The writer is a senior U.S. district judge for Nebraska.

At the outset, it is important to make it plain that neither Steve Grasz nor anyone on his behalf asked me to write this piece. I do so only because I care deeply about the federal judiciary. Also, I write for myself alone and in my personal capacity only.

I was stunned to read the statement of Pamela A. Bresnahan on behalf of the Standing Committee on the Federal Judiciary of the American Bar Association finding that Steve Grasz is not qualified to serve as a judge on the U.S. Court of Appeals for the 8th Circuit.

Having received a “well qualified” rating from that committee many years ago when I was nominated to serve as a federal district judge, I believe I know something about who is and who is not qualified to serve as a federal judge.

Having served as a law clerk to the late Hon. Donald R. Ross — a highly regarded judge on the 8th Circuit, no stranger to politics before his appointment to the bench and my mentor and lifelong friend — I believe I also have intimate knowledge of who is and who is not qualified by experience and temperament to sit on the 8th Circuit.

I was interviewed by the ABA regarding Mr. Grasz, who I don’t know personally, on two separate occasions.

On both occasions, I told the evaluator that I believed that Mr. Grasz was well qualified. This was based primarily upon his appearances before me when he served in the Nebraska Attorney General’s Office, and particularly regarding litigation over Nebraska’s abortion laws.

I also shared my law review article with the evaluator that responded to Mr. Grasz’s 1999 article mentioned in Ms. Bresnahan’s statement.

In those articles, Mr. Grasz and I debated how to determine when and whether a decision of the Supreme Court ought to be treated as precedent within the partial-birth abortion context.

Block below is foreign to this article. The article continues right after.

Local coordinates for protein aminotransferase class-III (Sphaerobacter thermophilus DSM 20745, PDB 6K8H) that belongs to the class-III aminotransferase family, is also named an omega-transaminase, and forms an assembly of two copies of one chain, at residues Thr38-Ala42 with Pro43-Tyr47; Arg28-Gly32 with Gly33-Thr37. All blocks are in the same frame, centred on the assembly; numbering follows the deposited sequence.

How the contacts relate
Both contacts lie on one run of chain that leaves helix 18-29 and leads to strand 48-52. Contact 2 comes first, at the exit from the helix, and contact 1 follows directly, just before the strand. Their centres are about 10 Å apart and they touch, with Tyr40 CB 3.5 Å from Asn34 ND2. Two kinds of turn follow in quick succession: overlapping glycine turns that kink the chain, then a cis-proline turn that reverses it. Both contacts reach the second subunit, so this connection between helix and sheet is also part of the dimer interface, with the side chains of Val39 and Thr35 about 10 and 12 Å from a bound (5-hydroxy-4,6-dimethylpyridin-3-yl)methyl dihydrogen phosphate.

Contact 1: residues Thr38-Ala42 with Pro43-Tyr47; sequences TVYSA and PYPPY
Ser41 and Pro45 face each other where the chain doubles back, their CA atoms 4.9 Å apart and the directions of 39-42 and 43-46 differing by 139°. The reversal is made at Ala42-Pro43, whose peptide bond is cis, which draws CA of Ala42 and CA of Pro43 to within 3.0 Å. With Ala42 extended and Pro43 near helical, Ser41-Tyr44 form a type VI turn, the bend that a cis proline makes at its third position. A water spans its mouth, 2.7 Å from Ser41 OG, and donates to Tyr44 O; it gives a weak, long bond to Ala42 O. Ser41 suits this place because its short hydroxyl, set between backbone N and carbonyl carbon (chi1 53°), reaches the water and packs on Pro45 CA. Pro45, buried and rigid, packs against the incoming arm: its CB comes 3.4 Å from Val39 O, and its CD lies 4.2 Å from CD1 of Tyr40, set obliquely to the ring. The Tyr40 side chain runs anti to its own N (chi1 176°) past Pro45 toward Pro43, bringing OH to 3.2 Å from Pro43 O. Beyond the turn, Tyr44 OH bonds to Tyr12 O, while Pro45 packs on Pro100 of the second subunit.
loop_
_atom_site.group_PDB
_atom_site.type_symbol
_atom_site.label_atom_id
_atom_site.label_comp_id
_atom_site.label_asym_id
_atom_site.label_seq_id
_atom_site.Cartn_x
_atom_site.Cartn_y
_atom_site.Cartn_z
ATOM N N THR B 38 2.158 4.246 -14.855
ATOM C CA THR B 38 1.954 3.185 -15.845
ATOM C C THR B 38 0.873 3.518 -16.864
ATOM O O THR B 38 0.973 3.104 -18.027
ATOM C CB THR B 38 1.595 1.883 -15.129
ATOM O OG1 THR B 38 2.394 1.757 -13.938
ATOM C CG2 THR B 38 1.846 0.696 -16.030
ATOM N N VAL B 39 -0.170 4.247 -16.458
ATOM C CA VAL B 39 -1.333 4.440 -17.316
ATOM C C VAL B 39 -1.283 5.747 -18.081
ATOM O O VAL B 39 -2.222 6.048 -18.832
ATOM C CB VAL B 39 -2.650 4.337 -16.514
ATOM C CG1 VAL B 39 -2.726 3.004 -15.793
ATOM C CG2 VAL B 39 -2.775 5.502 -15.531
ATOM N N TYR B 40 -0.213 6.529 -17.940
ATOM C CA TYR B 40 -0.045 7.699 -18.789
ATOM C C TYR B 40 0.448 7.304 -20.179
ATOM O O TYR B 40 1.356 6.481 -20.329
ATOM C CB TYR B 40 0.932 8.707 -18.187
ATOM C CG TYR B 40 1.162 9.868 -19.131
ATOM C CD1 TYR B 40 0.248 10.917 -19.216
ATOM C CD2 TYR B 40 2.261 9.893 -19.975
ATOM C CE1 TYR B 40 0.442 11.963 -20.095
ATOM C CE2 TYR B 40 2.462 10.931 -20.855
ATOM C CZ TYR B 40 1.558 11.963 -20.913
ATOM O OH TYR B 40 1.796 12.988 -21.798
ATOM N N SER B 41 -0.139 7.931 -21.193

As the author of both of the Carhart decisions that ultimately reached the Supreme Court, I thought I had followed precedent.

Mr. Grasz believed, so I thought, that the abortion precedents of the Supreme Court could not properly be applied in the context of partial-birth abortion litigation and that partially delivered fetuses were categorically different from non-partially delivered fetuses.

In the second partial-birth abortion case, in which Mr. Grasz was not involved, Justice Anthony Kennedy essentially agreed with Mr. Grasz. The case is Gonzales v. Carhart, 550 U.S. 124 (2007).

As for Mr. Grasz’s ability to set aside his deeply held non-legal beliefs, I was and am of the view that he should be given the benefit of the doubt. Of course, no one knows for sure whether a judicial nominee can free himself or herself of deeply held beliefs and apply the law notwithstanding those beliefs.

One can only speculate, and my speculation was that Mr. Grasz, who is by all accounts a brilliant and honorable person, would do his best. I certainly have and had no evidence to the contrary.

Indeed, Judge Ross was a shining example of a person who shed his political leanings (Republican) despite the deeply held nature of them. Thus, I was not surprised when Judge Ross dissented from a ruling by the 8th Circuit that allowed the Paula Jones suit to proceed even while President Bill Clinton was in office. Jones v. Clinton, 72 F.3d 1354, 1367-1370 (8th Cir. 1996).

As for the ABA standing committee, I wish to make something plain. The committee does wonderful work and is not composed of a bunch of crazy liberals. The members take their work very seriously.

So, it is with that high regard in mind that I respectfully suggest that the committee got it wrong when it gave Mr. Grasz a “not qualified” rating.

Commenting is limited to Omaha World-Herald subscribers. To sign up, click here.

If you're already a subscriber and need to activate your access or log in, click here.